Manayunk shoppers paid a little more attention to Main Street’s storefronts on Saturday. Visitors and residents alike stopped, smiled, and pulled out their smart phones to snap photos of the 27 ice sculptures commissioned by business owners to celebrate the third annual “Manayunk on Ice” winter festival. But while pedestrians stopped traffic and parking spots were full, the street seemed somewhat empty for a Saturday afternoon, especially after last night’s successful ice bonfire.
Fear No Ice, the performance ice-sculpting company responsible for Friday night’s bonfire show, asked store owners to contribute thematic ideas and sketches before crafting the custom-designed carvings. Elizabeth Paradiso of Sweet Elizabeth’s Cakes loved the “topsy-turvy cake” outside of her store’s front door. “We’re psyched to be involved,” she said. Like Sweet Elizabeth’s Cakes, many participating businesses had Fear No Ice replicate their logos on sculptures approximately 3 to 4 feet high.
Onlookers could also watch five artisans shape ice blocks into detailed statues as part of today’s master-carving exhibition. Set up at different stations along Main Street, these ice carvers rivaled one another in a “bragging rights only” competition from noon until 4 p.m. During that time, the public could cast their votes for their favorite work-in-progress in front of the Manayunk Development Competition.
Dan Rebholz interacted with the crowd as he crafted a sculpture entitled “Hollywood.” “Vote for me,” he called out. “I’m from Chicago,” he said, teasing the crowd, “We vote often and many times.”
Rebholz has worked with ice for 27 years. After seeing his first ice sculpting demonstration as a student in culinary school, he knew he had found his calling. Rebholz appeared on Ice Brigade, a short-lived reality show on the Food Network that followed artisans as they created ice sculptures for parties.
Down from Rebholz, Peter Slavin worked at a station set up in front of Winnie’s Le Bus. Slavin is one of the three founders of Fear No Ice. He and his partners, Colorado-based Scott Rella and Seattle-based Kevin Roscoe, have competed internationally in carving competitions, and their work has represented the United States in past winter Olympics.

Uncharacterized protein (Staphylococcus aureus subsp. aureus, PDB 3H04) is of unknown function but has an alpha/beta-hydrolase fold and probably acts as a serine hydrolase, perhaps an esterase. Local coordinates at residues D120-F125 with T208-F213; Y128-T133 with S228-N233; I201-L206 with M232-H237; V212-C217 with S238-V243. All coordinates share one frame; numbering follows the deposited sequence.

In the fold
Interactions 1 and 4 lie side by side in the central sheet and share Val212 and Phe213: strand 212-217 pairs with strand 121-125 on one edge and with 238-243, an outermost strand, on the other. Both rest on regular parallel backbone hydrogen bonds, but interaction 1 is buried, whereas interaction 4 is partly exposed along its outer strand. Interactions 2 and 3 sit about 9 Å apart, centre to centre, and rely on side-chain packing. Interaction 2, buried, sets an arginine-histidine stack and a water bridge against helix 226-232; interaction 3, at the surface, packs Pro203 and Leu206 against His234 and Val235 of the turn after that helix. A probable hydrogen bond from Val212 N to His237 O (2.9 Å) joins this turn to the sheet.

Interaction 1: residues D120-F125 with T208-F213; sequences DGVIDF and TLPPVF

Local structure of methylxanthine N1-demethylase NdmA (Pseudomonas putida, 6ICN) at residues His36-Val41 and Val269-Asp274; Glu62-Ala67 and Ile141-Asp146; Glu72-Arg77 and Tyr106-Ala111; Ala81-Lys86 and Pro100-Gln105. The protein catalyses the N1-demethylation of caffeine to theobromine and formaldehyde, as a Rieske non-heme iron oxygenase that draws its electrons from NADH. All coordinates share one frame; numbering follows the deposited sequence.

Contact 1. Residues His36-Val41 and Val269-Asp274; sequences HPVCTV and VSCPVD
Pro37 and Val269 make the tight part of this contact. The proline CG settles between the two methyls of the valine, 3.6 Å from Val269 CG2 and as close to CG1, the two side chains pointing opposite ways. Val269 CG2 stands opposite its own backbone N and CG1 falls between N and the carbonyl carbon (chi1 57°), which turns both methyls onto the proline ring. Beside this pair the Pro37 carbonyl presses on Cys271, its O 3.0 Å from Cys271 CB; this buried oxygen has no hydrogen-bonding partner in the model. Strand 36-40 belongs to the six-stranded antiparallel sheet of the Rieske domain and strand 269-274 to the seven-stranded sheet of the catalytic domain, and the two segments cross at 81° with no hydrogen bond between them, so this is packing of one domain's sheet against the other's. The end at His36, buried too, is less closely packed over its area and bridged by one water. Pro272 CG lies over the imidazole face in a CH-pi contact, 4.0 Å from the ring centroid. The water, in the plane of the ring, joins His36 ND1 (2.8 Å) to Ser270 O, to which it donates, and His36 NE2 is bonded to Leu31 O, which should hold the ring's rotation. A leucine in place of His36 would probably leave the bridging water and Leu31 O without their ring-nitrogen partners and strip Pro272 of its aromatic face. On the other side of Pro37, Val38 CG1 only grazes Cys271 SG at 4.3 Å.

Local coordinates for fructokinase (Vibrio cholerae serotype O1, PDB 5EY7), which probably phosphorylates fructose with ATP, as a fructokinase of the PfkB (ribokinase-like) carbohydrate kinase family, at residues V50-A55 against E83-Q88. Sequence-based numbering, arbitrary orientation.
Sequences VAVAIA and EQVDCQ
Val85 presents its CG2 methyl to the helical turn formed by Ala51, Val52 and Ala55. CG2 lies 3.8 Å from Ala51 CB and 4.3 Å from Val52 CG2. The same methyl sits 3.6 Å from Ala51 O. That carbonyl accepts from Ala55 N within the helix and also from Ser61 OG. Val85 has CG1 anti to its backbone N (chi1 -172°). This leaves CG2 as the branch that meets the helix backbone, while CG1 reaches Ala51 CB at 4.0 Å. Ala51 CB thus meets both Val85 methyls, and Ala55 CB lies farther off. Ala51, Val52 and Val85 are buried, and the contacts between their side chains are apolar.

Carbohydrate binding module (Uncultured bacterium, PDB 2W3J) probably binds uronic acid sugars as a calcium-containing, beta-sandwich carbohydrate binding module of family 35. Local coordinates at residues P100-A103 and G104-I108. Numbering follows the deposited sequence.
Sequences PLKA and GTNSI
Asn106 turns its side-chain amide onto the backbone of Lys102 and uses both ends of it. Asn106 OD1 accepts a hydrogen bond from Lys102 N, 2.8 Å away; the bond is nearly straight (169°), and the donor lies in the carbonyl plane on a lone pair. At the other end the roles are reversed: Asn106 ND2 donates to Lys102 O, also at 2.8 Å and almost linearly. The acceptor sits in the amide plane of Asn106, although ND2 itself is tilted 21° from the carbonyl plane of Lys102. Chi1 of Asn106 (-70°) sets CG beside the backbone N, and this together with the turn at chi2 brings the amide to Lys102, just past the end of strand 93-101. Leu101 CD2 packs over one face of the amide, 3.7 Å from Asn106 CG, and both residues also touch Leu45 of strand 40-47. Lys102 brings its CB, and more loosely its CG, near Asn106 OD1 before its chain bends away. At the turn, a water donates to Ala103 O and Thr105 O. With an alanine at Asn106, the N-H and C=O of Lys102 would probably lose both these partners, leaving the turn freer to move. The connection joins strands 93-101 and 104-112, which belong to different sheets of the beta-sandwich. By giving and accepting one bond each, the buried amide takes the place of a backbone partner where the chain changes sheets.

“We really lucked out with the weather this year,” Slavin told NewsWorks. “We don’t like the rain and we don’t like the sun.” Slavin was less thrilled with media coverage of yesterday’s storm, attributing it as partially responsible for the day’s low attendance. “There were over 20,000 people here last year,” he said. “The sidewalks were packed.”
Sue Quigley, a volunteer with the Manayunk Development Corporation, said she noticed many out-of-towners as she handed out maps in front of Kevin Roscoe’s display. “People are really excited,” she said. “This isn’t something you get to see in person every day.”
Matt McKenna, 17, of Hatboro, and Alyssa Emig, 16, of Bensalem, agreed. Emig’s favorite sculpture of the day was a pair of pants down the street. She pointed to the clothing store Tag, where a statue of belted, baggy pants dripped onto Main.
“Manyunk On Ice” comes to end Sunday after the afternoon’s extreme ice wars. From noon until 4, carvers will compete in half hour sculpting face-offs on Cotton Street. At the end of each round, the crowd will vote for its favorite work, and the winner will advance until one person pockets $1,500.